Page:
1 Manchester City

Revenue Manchester City top the Money League for first time with revenue of £571.1m (€644.9m), becoming only the fourth club to ever top the Money League and ranking above Manchester United for the first time. Revenue increased by £89.5m (€95.7m), up 17% from 2020, as City climb five places from sixth position last year. Revenue was split 52% broadcast, making them number one in this, and 48% commercial, as matchday revenue was zero due to the pandemic.

Since the first year of the Money League, covering the 1996/97 season, Manchester City’s revenue has grown from £12.7m to £571.1m over 25 years. The club entered the money league in the 2007/08 season and has remained in the top 20 in each year since.

Social media While its revenue is high, its social media following is lower than many clubs, ranking eighth in Facebook followers with 40.2 million and ninth on Instagram with 29.1 million.

Diversity While the club has 57% ethnic minority representation on its board, it has no fem ale representation, and is not a signatory of the UN Sports for Climate Action Framework.

 

2 Real Madrid

Revenue Real Madrid ranked second in the Money League for this season with revenue of €640.7m, down 7% on 2020 revenue. Half (50%) of its revenue came courtesy of commercial opportunities, the third highest commercially lucrative team this season, and half (49%) from broadcast, the second highest. Just 1% of revenue was down to matchday. Along with only one other club, Bayern Munich, it’s the only club to generate in excess of €600m revenue in each of the 2019/20 and 2020/21 financial years, supported by strong on-pitch performances and their commercial profile.

Real Madrid has topped the Money League in 12 of 25 editions, more than any other club, and is top of the pile for the combined 2019/20 and 202/21 financial years, generating an average revenue of €666.3m. ranked first in the Money League 12 times. The club topped the Money League for the first time in 2006, becoming only the second club to do so. In 2013, the club passed the €500m revenue mark. They came close to winning in revenue in 2018 but were pipped by Manchester United with just €1.7m separating them, marking the closest battle for first place in Money League history. They returned to first place in 2019 following a two-year hiatus generating record revenue of more than 750m in 2017/18.

Social media Real Madrid tops all European clubs when it comes to social media, ranking first on Facebook (111 million followers), first on Instagram (109.6 million) and first on Twitter (39.9 million). They rank second on YouTube and fifth on TikTok, however.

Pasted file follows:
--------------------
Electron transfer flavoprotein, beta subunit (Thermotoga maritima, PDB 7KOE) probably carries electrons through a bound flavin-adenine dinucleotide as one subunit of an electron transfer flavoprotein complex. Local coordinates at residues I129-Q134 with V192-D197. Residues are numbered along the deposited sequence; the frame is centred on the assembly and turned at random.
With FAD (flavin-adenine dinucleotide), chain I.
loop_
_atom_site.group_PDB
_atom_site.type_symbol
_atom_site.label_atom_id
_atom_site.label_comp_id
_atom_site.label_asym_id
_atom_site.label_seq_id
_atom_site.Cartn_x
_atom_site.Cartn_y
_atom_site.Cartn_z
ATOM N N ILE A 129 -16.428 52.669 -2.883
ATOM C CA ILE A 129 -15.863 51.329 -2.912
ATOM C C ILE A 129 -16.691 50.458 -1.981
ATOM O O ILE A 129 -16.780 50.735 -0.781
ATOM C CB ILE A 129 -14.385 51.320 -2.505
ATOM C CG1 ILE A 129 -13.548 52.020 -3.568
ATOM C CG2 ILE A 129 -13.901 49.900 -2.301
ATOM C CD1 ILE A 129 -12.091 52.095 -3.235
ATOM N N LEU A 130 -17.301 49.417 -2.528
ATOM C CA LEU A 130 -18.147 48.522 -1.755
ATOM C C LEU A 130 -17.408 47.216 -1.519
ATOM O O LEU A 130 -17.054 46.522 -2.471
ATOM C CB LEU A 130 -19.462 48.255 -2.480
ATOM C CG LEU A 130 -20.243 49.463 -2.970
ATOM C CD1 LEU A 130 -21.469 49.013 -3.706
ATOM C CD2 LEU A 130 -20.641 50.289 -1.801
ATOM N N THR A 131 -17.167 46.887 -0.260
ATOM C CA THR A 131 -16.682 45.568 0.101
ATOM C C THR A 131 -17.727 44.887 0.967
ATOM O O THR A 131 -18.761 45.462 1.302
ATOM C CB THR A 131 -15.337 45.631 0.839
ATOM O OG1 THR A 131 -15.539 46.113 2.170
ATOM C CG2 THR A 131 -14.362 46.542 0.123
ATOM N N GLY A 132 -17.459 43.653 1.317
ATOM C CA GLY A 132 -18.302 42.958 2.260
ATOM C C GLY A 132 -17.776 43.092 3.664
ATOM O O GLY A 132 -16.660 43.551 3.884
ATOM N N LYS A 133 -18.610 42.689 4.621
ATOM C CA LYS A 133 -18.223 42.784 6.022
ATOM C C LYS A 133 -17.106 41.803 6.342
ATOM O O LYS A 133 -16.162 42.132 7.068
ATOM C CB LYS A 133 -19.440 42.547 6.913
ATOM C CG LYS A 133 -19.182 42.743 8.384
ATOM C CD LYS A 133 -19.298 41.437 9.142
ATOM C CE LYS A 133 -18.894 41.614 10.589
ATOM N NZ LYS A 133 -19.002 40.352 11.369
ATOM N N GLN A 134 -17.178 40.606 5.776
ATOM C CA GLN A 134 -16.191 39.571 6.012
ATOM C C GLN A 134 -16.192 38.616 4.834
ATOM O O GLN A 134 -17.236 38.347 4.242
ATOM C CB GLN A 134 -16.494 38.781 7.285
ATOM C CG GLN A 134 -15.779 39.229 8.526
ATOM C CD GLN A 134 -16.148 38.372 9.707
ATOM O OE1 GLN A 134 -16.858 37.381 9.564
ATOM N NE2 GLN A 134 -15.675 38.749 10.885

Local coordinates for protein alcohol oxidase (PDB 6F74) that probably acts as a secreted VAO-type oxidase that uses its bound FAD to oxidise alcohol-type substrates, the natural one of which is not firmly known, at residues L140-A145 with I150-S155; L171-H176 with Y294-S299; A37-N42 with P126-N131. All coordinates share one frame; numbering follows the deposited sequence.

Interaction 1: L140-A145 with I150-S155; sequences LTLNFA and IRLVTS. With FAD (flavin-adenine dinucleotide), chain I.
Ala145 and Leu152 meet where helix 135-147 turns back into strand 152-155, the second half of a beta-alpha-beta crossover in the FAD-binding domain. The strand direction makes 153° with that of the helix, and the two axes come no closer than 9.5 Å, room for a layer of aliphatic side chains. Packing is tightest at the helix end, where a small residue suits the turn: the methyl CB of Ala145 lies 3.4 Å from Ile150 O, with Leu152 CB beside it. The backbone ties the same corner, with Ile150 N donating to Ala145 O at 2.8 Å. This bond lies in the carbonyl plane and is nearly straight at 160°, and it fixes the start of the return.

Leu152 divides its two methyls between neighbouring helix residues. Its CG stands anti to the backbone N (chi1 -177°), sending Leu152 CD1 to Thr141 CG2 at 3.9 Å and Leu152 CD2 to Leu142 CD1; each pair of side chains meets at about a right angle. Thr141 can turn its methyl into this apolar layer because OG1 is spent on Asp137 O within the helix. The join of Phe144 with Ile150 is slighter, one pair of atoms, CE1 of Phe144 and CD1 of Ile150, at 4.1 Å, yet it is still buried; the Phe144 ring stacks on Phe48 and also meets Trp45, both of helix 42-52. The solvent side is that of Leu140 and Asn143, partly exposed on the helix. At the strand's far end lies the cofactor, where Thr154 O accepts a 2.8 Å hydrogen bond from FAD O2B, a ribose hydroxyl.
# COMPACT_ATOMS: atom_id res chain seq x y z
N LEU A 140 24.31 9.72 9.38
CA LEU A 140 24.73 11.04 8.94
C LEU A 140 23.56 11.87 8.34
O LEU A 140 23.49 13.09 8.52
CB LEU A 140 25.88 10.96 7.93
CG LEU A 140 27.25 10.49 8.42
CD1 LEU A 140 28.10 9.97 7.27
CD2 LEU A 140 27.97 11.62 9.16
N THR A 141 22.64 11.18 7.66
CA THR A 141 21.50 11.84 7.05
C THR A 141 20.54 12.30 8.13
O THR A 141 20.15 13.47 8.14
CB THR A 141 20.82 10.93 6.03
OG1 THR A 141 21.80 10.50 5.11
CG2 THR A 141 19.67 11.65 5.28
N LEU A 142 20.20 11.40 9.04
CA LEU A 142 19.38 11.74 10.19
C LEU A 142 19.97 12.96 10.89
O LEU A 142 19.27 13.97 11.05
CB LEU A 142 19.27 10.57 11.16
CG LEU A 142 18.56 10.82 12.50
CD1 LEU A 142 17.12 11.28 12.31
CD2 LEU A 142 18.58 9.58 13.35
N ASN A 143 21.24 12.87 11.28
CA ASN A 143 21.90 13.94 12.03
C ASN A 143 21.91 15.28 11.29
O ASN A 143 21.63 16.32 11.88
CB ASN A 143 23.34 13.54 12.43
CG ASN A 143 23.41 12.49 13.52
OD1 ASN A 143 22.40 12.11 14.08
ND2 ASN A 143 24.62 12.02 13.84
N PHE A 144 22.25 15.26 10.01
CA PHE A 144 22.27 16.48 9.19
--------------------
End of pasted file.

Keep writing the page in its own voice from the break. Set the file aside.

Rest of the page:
Diversity The club has not disclosed its diversity and inclusion numbers and is not a signatory of the UN Sports for Climate Action Framework. .

 

3 Bayern Munich

Revenue Ranking third in this season’s Money League with revenue of €622.4m, down 4% on last season, Bayern Munich is one of just two clubs (Real Madrid is the other) to generate in excess of €600m revenue in each of the 2019/20 and 2020/21 financial years, thanks to strong performances and commercial income. More than half of its revenue (56%) came from commercial opportunities, with the club ranking first in revenue made from commercial, at €345.2m. The remaining revenue came from broadcast (42%) and matchday (2%). Bayern Munich has never won the Money League, but in 2000, did reach second place, the highest position ever achieved by a German club.

Social media The club sees most popularity on Facebook, ranking fourth in the European league with 53.6 million followers, eighth on Instagram (30.8 million) and 11th on Twitter with just 5.9 million.

Diversity The club does not have any ethnic minority or female representation on its board and is not a signatory of the UN Sports for Climate Action Framework.

4 FC Barcelona

Revenue This season, FC Barcelona fell to fourth place, with revenue of €582.1m, marking the largest fall in revenue in one season of a club and marking Barcelona’s lowest position since the 2013/14 season. This followed both on-pitch and off-pitch challenges. This season, the club received the second highest revenue from matchday, after Paris Saint Germain, 3% of its total revenue at €25.9m, while 50% of its revenue came from broadcast and 47% from commercial.